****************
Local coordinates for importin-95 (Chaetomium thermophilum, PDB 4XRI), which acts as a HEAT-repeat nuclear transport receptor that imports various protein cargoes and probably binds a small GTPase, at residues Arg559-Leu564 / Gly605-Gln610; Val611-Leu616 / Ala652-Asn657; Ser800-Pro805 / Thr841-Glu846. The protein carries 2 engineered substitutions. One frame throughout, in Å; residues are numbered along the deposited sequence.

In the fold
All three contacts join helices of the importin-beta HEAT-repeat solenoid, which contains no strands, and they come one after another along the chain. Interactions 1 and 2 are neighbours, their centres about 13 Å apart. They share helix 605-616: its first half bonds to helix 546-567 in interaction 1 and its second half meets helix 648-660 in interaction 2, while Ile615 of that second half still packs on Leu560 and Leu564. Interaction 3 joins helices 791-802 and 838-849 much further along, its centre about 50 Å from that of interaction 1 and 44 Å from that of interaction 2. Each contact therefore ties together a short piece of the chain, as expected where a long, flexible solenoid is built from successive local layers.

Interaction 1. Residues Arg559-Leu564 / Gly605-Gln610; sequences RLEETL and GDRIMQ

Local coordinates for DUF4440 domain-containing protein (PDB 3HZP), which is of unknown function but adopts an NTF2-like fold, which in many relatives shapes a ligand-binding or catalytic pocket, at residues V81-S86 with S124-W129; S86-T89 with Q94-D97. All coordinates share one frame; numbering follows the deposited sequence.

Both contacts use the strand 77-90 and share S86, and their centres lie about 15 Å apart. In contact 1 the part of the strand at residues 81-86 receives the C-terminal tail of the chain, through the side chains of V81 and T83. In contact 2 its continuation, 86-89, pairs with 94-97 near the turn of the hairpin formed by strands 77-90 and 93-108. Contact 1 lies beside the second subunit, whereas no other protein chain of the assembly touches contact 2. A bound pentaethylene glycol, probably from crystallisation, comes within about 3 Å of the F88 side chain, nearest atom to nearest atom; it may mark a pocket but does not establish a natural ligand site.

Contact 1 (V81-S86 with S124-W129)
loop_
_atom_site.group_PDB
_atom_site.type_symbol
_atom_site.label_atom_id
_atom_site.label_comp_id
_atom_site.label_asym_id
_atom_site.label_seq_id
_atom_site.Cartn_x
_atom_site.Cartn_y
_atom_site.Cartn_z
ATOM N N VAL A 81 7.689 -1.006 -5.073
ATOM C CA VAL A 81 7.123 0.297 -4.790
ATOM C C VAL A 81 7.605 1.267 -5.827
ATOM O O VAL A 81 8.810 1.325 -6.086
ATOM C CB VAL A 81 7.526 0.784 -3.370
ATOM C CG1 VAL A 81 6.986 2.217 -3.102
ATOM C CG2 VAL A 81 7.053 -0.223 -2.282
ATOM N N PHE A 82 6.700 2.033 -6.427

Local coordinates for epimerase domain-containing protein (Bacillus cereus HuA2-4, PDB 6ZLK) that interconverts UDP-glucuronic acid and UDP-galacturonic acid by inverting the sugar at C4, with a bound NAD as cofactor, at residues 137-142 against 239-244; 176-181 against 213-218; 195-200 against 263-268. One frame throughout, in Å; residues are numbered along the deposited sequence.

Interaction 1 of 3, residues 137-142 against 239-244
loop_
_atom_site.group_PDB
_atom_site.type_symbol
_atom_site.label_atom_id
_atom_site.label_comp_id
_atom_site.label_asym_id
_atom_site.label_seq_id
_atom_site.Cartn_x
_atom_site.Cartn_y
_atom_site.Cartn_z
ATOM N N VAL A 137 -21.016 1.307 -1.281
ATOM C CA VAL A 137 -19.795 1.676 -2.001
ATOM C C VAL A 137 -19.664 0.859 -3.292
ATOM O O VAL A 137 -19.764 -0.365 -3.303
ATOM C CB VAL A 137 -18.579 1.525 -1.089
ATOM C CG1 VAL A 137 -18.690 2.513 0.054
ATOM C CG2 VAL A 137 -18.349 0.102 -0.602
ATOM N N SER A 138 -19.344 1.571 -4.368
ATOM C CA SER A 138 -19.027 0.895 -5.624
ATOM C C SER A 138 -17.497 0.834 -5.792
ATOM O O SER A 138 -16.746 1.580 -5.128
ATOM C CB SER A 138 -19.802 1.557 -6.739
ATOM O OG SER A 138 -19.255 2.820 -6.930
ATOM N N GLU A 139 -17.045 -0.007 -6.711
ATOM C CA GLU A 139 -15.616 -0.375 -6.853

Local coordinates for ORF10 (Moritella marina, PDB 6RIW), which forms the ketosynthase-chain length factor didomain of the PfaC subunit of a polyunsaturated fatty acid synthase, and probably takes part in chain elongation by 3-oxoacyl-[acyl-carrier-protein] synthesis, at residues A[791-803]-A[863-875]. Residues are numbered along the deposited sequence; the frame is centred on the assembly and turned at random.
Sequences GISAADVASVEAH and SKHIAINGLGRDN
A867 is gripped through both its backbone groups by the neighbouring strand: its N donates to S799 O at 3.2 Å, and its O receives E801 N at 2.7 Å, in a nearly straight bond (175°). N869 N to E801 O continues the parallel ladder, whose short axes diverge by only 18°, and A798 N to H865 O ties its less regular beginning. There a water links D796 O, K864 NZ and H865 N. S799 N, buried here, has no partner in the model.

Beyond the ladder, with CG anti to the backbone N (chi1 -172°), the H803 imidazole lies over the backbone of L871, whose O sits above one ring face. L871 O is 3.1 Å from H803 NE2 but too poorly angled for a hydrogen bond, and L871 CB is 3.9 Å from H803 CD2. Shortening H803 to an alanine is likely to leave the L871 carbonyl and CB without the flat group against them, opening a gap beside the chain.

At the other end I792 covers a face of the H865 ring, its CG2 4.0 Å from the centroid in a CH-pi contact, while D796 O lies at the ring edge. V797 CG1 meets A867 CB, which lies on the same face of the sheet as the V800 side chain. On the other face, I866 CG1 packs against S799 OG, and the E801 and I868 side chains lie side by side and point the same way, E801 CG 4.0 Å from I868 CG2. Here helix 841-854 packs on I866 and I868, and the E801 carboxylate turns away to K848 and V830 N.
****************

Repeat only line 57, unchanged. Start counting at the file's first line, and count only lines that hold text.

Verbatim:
At the other end I792 covers a face of the H865 ring, its CG2 4.0 Å from the centroid in a CH-pi contact, while D796 O lies at the ring edge. V797 CG1 meets A867 CB, which lies on the same face of the sheet as the V800 side chain. On the other face, I866 CG1 packs against S799 OG, and the E801 and I868 side chains lie side by side and point the same way, E801 CG 4.0 Å from I868 CG2. Here helix 841-854 packs on I866 and I868, and the E801 carboxylate turns away to K848 and V830 N.